Friday, March 12, 2021

TV Quote of the Day (‘Unbreakable Kimmy Schmidt,’ on a Major Source of Fancy Sentences)

“That's the fanciest sentence I've ever heard, and I used to watch Frasier."— Kimmy Schmidt (played by Ellie Kemper), in Unbreakable Kimmy Schmidt, Season 1, Episode 2, “Kimmy Gets a Job!,” original air date Mar. 6, 2015, teleplay by Sam Means, directed by Tristram Shapeero     

Guess what? Kimmy’s going to add to her treasure trove of highfalutin language. Seventeen years after signing off on his gig as a Seattle radio psychiatrist, Frasier Crane will be contributing more pearls of wisdom, in a “reboot” of the sitcom that will help anchor ViacomCBS's new streaming service Paramount+.

Kelsey Grammer (pictured here with an actor equally adept with allusion-heavy dialogue, David Hyde Pierce as younger brother Niles) will step into his Emmy-winning role for the 21st season. This will break the tie he set when leaving the show with James Arness (as Gunsmoke’s Matt Dillon) for playing the longest-running character in primetime TV (a record since broken by Richard Belzer and Mariska Hargitay on Law and Order: Special Victims Unit).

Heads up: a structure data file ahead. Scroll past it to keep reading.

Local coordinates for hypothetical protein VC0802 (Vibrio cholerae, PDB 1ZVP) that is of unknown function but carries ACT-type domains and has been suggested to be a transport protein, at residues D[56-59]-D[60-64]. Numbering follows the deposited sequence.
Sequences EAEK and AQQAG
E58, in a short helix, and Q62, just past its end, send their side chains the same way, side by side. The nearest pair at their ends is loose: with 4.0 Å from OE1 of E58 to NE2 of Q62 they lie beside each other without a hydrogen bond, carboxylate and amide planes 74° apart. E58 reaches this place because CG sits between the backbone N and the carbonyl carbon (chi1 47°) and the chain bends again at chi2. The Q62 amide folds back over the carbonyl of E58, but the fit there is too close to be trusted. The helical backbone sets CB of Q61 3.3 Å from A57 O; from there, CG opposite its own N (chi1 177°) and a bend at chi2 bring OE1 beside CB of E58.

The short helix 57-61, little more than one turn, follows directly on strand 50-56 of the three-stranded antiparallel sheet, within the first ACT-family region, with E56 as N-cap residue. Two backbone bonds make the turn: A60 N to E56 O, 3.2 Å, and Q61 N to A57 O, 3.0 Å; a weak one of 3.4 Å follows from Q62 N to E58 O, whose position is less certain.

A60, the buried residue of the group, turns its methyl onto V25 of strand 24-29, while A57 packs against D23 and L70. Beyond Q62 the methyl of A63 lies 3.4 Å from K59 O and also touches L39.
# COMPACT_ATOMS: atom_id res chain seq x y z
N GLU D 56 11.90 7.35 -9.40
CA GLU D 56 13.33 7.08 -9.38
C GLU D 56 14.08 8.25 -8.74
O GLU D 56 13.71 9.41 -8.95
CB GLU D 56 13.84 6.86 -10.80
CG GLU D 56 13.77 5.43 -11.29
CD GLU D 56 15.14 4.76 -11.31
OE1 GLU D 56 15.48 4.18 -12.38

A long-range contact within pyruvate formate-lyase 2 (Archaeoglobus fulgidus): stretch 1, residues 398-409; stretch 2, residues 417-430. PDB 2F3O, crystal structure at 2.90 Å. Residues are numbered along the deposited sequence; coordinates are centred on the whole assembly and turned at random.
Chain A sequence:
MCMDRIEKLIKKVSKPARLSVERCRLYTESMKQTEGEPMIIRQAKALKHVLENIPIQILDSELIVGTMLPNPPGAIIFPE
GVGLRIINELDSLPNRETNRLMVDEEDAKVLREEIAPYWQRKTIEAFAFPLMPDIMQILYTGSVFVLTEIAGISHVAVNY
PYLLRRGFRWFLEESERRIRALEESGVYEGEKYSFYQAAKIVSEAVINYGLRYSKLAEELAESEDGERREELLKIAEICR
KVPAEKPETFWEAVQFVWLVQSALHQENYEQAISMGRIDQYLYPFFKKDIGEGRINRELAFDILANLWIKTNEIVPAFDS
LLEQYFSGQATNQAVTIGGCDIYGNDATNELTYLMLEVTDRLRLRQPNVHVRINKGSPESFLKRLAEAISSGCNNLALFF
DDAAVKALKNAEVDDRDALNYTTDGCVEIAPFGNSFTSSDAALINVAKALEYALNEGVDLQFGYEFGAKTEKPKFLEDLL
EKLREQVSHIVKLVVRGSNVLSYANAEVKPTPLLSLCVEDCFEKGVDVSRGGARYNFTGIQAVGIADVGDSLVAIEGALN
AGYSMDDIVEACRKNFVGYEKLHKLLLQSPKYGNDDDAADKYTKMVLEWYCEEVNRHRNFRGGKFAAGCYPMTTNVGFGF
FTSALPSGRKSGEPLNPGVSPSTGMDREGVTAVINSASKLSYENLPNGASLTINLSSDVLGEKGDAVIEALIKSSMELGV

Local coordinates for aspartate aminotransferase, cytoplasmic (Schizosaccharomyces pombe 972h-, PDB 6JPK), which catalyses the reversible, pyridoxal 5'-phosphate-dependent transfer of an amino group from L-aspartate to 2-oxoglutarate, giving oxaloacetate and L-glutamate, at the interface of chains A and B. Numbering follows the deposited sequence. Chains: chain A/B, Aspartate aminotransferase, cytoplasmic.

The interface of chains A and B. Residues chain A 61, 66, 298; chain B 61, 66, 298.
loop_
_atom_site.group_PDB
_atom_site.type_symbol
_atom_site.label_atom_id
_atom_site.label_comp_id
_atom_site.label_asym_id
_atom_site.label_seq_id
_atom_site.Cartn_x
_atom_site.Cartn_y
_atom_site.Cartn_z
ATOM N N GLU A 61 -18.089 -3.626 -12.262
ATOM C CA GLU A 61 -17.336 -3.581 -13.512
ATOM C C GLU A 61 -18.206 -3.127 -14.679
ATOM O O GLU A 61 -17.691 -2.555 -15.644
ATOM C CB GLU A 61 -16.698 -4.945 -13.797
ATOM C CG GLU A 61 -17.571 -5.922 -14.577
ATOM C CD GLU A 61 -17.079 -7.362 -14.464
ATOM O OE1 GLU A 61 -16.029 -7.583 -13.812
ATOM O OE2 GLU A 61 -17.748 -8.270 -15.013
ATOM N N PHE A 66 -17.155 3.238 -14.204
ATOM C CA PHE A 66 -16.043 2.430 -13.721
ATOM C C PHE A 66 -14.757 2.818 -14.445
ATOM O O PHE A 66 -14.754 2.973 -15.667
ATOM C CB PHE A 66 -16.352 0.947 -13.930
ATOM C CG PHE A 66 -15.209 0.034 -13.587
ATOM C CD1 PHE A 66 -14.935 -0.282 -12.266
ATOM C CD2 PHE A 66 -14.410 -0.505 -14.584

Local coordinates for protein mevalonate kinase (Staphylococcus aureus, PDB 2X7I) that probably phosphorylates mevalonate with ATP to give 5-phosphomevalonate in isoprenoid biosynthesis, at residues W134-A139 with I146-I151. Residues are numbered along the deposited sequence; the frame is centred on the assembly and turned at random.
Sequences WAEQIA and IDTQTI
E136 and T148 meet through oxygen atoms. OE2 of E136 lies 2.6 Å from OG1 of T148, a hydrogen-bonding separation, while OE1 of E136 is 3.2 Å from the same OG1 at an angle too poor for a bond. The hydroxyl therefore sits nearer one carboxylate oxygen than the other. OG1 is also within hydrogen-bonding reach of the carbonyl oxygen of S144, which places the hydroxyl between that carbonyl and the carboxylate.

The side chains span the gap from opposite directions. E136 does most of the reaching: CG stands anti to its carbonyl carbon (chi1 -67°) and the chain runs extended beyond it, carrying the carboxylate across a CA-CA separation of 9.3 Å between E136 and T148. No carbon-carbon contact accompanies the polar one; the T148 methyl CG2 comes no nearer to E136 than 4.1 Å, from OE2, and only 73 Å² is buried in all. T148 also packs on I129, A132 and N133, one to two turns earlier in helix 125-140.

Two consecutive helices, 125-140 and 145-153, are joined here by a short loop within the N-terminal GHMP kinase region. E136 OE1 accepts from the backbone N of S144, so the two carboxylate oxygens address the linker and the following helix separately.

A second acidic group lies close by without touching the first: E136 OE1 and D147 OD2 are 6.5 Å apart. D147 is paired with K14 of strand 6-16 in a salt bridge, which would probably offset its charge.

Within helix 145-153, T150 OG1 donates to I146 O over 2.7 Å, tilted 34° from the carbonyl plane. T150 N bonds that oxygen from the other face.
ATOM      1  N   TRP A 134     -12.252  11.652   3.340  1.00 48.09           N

You have to ask what is leading Grammer to take up his career-defining role again. Is he short of money? Just antsy after so long in COVID-enforced isolation? Over the years, he has tried valiantly to escape typecasting on the tube and onstage, in performances well-received (Boss) and panned (a disastrous 13-performance Broadway revival of Macbeth 21 years ago). After so much time, is he finally saying the heck with the struggle?

The great risk is this: to what extent can he bring together the talents that made his spinoff of Cheers such a success—not just the wonderful supporting cast, but also the directors and writers (you know—the creators of those pretentious, persnickety lines that Kimmy remembers so vividly)?

This last factor is a far greater risk than what one might expect. Even the hugely talented Peter Falk had an extremely difficult time when he returned to Columbo more than a decade after finishing the series in the Seventies. Most fans would agree that the second incarnation of the show was inferior to the original, largely because of often lackluster scripts.

Oh, well. As a worshipper of Shakespeare, Frasier (and Grammar) will undoubtedly say: “Once more unto the breach, dear friends, once more.” Let's just hope he won't follow up, several unsuccessful episodes later, with "You can't go home again."

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